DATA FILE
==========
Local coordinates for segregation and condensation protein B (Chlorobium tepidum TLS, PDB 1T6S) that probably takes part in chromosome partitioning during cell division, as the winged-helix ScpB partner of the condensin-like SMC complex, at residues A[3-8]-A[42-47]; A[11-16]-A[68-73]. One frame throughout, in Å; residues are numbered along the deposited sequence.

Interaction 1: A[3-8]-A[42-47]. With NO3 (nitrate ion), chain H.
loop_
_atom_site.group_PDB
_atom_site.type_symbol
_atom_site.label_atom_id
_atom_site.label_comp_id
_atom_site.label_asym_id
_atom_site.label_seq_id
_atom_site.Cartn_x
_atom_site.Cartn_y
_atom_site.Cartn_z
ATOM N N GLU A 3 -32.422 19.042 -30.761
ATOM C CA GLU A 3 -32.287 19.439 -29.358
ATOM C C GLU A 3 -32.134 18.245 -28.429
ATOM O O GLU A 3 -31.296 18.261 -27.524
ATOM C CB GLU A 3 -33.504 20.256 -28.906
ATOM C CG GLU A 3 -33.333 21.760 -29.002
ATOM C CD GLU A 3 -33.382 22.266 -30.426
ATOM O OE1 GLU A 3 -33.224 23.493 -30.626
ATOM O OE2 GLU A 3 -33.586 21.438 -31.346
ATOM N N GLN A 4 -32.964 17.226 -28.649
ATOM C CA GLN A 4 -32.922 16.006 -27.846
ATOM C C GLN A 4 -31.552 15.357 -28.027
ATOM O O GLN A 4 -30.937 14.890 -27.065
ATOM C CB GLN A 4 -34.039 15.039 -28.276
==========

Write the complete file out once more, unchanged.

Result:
Local coordinates for segregation and condensation protein B (Chlorobium tepidum TLS, PDB 1T6S) that probably takes part in chromosome partitioning during cell division, as the winged-helix ScpB partner of the condensin-like SMC complex, at residues A[3-8]-A[42-47]; A[11-16]-A[68-73]. One frame throughout, in Å; residues are numbered along the deposited sequence.

Interaction 1: A[3-8]-A[42-47]. With NO3 (nitrate ion), chain H.
loop_
_atom_site.group_PDB
_atom_site.type_symbol
_atom_site.label_atom_id
_atom_site.label_comp_id
_atom_site.label_asym_id
_atom_site.label_seq_id
_atom_site.Cartn_x
_atom_site.Cartn_y
_atom_site.Cartn_z
ATOM N N GLU A 3 -32.422 19.042 -30.761
ATOM C CA GLU A 3 -32.287 19.439 -29.358
ATOM C C GLU A 3 -32.134 18.245 -28.429
ATOM O O GLU A 3 -31.296 18.261 -27.524
ATOM C CB GLU A 3 -33.504 20.256 -28.906
ATOM C CG GLU A 3 -33.333 21.760 -29.002
ATOM C CD GLU A 3 -33.382 22.266 -30.426
ATOM O OE1 GLU A 3 -33.224 23.493 -30.626
ATOM O OE2 GLU A 3 -33.586 21.438 -31.346
ATOM N N GLN A 4 -32.964 17.226 -28.649
ATOM C CA GLN A 4 -32.922 16.006 -27.846
ATOM C C GLN A 4 -31.552 15.357 -28.027
ATOM O O GLN A 4 -30.937 14.890 -27.065
ATOM C CB GLN A 4 -34.039 15.039 -28.276